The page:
Condensation Modes – Types of Condensation

Condensation Modes – Types of Condensation

From a practical engineering point of view condensation can be categorized according to several criteria.

In general, three distinct forms of condensation are observed:

  • Film condensation. In film condensation, the condensate wets the surface and forms a liquid film on the surface that slides down under the influence of gravity. Film condensation results in low heat transfer rates as the film of condensate impedes the heat transfer. The thickness of the film formed depends on many parameters including orientation of the surface, viscosity, rate of condensation etc. The film increases a thermal resistance to heat flow between the surface and the vapour. The rate of heat transfer is reduced because of this resistance.
  • Dropwise condensation. In dropwise condensation, the condensed vapor forms droplets on the surface instead of a continuous film. Dropwise condensation can occur when the surface is nonwetting or these droplets are taken away from the surface by external flow or by gravity. The vapour is in direct contact with the surface over most of the area and heat transfer rates are much higher (more than 3 – 10 times higher) as there is very little resistance for heat flow between the vapour and the surface. The droplets develop at nucleation sites (points of surface imperfections such as pit, scratch and cavities), and grow in size as more vapour condenses on its exposed surface. For steam condensers, it is common practice to use surface coatings (silicons, teflons or waxes) that inhibit wetting, and hence stimulate dropwise condensation. But coatings gradually lose their effectiveness due to removal, oxidation etc. In practice no surface is found to continue as nonwetting over any length of time. Since in most engineering applications it is often difficult to maintain this condition, using the value of heat transfer coefficients assuming dropwise condensation for design purposes is not advisable.
  • Direct contact condensation. Direct contact condensation, DCC, occurs when vapor is brought into contact with a cold liquid. As in jet condensers, the cooling water is sprayed on the exhaust steam and there is direct contact between the exhaust steam and cooling water. The process of condensation is very fast and efficient, but here cooling water and condensed steam are mixed up. The advantages of direct contact condensation over the conventional processes using metallic transfer surfaces are due to the relative simplicity of design, less corrosion and scaling problems, lower maintenance costs, higher specific transfer areas, and higher transfer rates. Despite these advantages jet condensers are not usual in thermal power plants especially due to the loss of condensate.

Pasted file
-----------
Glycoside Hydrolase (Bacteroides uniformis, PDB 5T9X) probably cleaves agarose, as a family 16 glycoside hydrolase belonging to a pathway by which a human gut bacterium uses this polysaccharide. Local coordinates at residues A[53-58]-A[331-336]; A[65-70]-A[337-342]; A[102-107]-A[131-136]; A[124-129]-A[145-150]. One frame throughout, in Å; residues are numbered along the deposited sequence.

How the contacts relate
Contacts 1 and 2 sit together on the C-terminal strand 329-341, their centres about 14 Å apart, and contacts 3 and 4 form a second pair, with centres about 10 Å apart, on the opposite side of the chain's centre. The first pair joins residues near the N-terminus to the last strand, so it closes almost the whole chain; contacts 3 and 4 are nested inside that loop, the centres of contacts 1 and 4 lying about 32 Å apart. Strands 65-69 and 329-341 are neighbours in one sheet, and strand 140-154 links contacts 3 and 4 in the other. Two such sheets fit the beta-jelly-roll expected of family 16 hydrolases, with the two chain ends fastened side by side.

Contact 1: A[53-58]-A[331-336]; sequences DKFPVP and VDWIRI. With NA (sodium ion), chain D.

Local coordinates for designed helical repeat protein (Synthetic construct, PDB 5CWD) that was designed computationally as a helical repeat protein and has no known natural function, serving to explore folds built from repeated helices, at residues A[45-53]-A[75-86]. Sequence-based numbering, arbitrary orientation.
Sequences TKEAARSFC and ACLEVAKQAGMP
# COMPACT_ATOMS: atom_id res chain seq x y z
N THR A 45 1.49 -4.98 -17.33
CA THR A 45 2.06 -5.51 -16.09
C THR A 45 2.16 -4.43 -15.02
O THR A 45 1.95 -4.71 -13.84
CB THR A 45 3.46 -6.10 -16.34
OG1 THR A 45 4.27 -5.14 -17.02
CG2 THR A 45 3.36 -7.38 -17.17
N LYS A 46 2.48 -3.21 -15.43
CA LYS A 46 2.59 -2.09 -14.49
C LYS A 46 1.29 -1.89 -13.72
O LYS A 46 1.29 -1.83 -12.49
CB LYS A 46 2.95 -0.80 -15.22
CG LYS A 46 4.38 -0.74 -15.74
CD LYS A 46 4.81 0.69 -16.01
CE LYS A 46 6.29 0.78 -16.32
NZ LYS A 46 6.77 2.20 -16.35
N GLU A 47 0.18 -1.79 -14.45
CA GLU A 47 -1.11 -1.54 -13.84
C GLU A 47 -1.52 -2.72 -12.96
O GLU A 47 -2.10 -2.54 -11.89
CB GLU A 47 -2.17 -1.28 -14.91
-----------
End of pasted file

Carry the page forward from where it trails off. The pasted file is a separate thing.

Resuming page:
film condensation

___________

dropwise condensation

___________

direct contact condensation

 
References:
Heat Transfer:
  1. Fundamentals of Heat and Mass Transfer, 7th Edition. Theodore L. Bergman, Adrienne S. Lavine, Frank P. Incropera. John Wiley & Sons, Incorporated, 2011. ISBN: 9781118137253.
  2. Heat and Mass Transfer. Yunus A. Cengel. McGraw-Hill Education, 2011. ISBN: 9780071077866.
  3. U.S. Department of Energy, Thermodynamics, Heat Transfer and Fluid Flow. DOE Fundamentals Handbook, Volume 2 of 3. May 2016.

Nuclear and Reactor Physics:

  1. J. R. Lamarsh, Introduction to Nuclear Reactor Theory, 2nd ed., Addison-Wesley, Reading, MA (1983).
  2. J. R. Lamarsh, A. J. Baratta, Introduction to Nuclear Engineering, 3d ed., Prentice-Hall, 2001, ISBN: 0-201-82498-1.
  3. W. M. Stacey, Nuclear Reactor Physics, John Wiley & Sons, 2001, ISBN: 0- 471-39127-1.
  4. Glasstone, Sesonske. Nuclear Reactor Engineering: Reactor Systems Engineering, Springer; 4th edition, 1994, ISBN: 978-0412985317
  5. W.S.C. Williams. Nuclear and Particle Physics. Clarendon Press; 1 edition, 1991, ISBN: 978-0198520467
  6. G.R.Keepin. Physics of Nuclear Kinetics. Addison-Wesley Pub. Co; 1st edition, 1965
  7. Robert Reed Burn, Introduction to Nuclear Reactor Operation, 1988.
  8. U.S. Department of Energy, Nuclear Physics and Reactor Theory. DOE Fundamentals Handbook, Volume 1 and 2. January 1993.
  9. Paul Reuss, Neutron Physics. EDP Sciences, 2008. ISBN: 978-2759800414.

Advanced Reactor Physics:

  1. K. O. Ott, W. A. Bezella, Introductory Nuclear Reactor Statics, American Nuclear Society, Revised edition (1989), 1989, ISBN: 0-894-48033-2.
  2. K. O. Ott, R. J. Neuhold, Introductory Nuclear Reactor Dynamics, American Nuclear Society, 1985, ISBN: 0-894-48029-4.
  3. D. L. Hetrick, Dynamics of Nuclear Reactors, American Nuclear Society, 1993, ISBN: 0-894-48453-2.
  4. E. E. Lewis, W. F. Miller, Computational Methods of Neutron Transport, American Nuclear Society, 1993, ISBN: 0-894-48452-4.

See above:

Boiling and Condensation